Letters and Manuscripts — Volume 11 (1896)


Lt 87a, 1896

Olsen, O. A.

“Sunnyside,” Cooranbong, Australia

May 25, 1896

Portions of this letter are published in FBS 72; 12MR 57; 4Bio 254-255.

Dear Brother Olsen:

Last October I wrote to you a long letter, which, with several other articles, was very hastily prepared for the mail, but which, on this ground, we finally thought best not to send at that time. My mind had been so wrought upon by the Spirit of God that the burden upon me was very great in regard to yourself and the work in Battle Creek. I felt that you were being bound hand and foot, and were tamely submitting to it. I was so troubled that in conversation with Brother Prescott I told him of my feelings. Both he and W. C. White tried to dissipate my fears; they presented everything in as favorable a light as possible. But instead of encouraging, their words alarmed me. If these men cannot see the outcome of affairs, I thought, how hopeless the task of making them see at Battle Creek. The thought struck to my heart like a knife. I said, I will not send the communication written to Elder Olsen. 11LtMs, Lt 87a, 1896, par. 1

Soon after this I became unconscious. I had gleams of recollection, but thought that death was upon me. The family became alarmed. As I slowly revived, they decided that a long sickness was before me, and W. C. White telegraphed for Sara McEnterfer to come to me on the next boat. For about two weeks I remained in utter feebleness. I was like a broken reed. I could not leave my room, could not converse with Brother and Sister Prescott. I did not expect to recover, and seemed unable to exercise faith for myself. But I was not left to myself. I had thought that I could not attend the camp meeting in Victoria, but I ventured out, and my strength gradually returned to me. 11LtMs, Lt 87a, 1896, par. 2

At Armadale the enemy came upon me like a lion from a source I did not expect. Again I was stricken and afflicted, but the Lord raised me up, and I bore my testimony to the people. The particulars of my trial in Armadale I have not opened to our people in America. I hope never to be compelled to do this. Had I dared to do so, I would have declined to attend the Tasmanian meeting, but I went, and the Lord sustained me. On my return to Sydney I could say, I am faint, but pursuing. 11LtMs, Lt 87a, 1896, par. 3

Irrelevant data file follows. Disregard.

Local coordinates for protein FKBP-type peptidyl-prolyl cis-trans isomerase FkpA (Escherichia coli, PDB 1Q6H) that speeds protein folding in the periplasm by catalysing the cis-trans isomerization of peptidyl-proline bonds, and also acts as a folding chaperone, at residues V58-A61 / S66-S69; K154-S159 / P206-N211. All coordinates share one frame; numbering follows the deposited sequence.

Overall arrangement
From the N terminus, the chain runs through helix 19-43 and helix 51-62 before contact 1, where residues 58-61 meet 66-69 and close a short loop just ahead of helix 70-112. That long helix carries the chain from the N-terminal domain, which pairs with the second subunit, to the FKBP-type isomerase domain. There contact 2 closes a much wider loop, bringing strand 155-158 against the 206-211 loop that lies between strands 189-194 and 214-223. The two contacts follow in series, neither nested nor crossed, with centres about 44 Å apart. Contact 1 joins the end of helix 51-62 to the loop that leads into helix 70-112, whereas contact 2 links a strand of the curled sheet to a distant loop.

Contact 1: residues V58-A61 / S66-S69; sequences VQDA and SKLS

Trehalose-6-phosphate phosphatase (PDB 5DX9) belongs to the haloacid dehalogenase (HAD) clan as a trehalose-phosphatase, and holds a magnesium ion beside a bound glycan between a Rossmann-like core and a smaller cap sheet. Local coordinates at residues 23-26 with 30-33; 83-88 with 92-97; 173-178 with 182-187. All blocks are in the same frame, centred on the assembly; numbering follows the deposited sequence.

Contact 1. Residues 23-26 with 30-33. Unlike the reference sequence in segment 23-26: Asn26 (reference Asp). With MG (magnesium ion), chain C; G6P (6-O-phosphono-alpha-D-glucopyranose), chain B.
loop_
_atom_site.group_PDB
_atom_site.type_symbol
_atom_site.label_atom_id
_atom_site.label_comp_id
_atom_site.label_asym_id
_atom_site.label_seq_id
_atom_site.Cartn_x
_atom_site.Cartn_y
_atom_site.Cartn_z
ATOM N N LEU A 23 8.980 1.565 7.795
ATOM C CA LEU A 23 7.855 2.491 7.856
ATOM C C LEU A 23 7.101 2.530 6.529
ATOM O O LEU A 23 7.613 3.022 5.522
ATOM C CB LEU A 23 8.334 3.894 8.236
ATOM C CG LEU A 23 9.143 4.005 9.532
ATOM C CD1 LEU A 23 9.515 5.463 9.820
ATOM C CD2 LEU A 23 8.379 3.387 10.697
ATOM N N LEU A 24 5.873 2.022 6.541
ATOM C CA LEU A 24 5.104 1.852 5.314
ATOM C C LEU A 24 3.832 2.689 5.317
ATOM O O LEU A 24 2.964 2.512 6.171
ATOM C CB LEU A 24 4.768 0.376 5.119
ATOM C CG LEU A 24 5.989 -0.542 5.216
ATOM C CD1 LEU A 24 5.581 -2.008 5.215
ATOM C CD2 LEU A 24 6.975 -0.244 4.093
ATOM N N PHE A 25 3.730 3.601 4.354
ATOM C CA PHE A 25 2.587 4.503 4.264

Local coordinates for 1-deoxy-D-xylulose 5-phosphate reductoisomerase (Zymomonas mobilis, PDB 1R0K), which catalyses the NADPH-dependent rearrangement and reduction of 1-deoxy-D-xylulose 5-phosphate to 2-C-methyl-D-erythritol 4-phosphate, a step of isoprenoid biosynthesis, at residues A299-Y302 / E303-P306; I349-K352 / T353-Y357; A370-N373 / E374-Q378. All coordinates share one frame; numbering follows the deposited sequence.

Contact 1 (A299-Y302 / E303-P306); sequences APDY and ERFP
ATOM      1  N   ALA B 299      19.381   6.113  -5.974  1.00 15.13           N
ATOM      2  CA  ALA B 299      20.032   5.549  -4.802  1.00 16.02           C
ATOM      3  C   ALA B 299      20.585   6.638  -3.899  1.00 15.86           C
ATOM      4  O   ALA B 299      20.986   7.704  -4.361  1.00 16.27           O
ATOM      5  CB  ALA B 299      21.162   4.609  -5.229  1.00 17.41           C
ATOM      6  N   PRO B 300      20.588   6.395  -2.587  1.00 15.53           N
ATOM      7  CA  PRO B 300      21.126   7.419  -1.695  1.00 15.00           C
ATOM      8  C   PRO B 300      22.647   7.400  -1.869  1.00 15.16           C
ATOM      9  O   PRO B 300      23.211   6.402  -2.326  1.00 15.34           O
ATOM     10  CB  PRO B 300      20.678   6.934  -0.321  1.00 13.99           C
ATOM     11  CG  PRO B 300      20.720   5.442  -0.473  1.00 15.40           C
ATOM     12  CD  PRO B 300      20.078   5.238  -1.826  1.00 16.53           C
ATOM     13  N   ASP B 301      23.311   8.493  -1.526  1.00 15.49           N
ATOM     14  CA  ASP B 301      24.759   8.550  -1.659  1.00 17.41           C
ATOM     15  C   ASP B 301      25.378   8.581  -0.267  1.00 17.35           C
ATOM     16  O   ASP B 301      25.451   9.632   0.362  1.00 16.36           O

Fannie Bolton has now left us. Sister Burnham and Marian are with me, also Sister Maggie Hare, whom we are entrusting with articles to prepare for the paper, and who gives promise of becoming a good worker. I have just engaged Minnie Hawkins, who has been long in the Echo office, who understands the typewriter, has some little knowledge of shorthand, and we hope may be able to assist in preparing copy. Like Maggie Hare she is young and healthy. They have not the nervous temperament like Fannie Bolton, but will bring a healthful current into the work. If sanctified to God, they will do good work. The atmosphere in my home is now good, better than it has been since coming to this country. If the Lord graciously spares to me my memory, and grant me His Holy Spirit, I can now do my duty better here than elsewhere in preparing articles for papers and issuing books. 11LtMs, Lt 87a, 1896, par. 4

I do not propose to go to Battle Creek. The memory of the terrible siege I had there for two years, with so few to help me, remains with me as a warning. I prefer to remain in this far-off country. I have a large work yet to do in writing if I can possibly get the time. But one thing after another has crowded in, labor in speaking, and writing that had to be done for Battle Creek, and for churches in this country. But I hope now to accomplish a good work in book-making. 11LtMs, Lt 87a, 1896, par. 5

In our home at Cooranbong, we are retired from the city. We shall not here be afflicted with holidays or with the amusements of city life. And we shall not keep a hotel. And indeed we could not, since our house is so small and our family is so large. We have twelve permanent members in the family, while Brethren Pocock and Parcels, who have been painting the house, have swelled the number to fourteen. You can see that it would be a great loss to me to move, and then it would necessitate the scattering of the ones whom I hope to make useful to me in preparing matter for papers and books. 11LtMs, Lt 87a, 1896, par. 6

Willie has hired the convent building which has been left vacant, and has his family there. His May is the mother of twin boys, fine little fellows. Her sister Nora is staying with her. Her brother Herbert and his wife are with them at present, Father Tucker boards with them, and these, with Ella and Mabel, make up the family—ten in all. Brother Lacey Senior has purchased a place, a small house, and forty acres of land, paying for the same by installments. [Letter ends here.] 11LtMs, Lt 87a, 1896, par. 7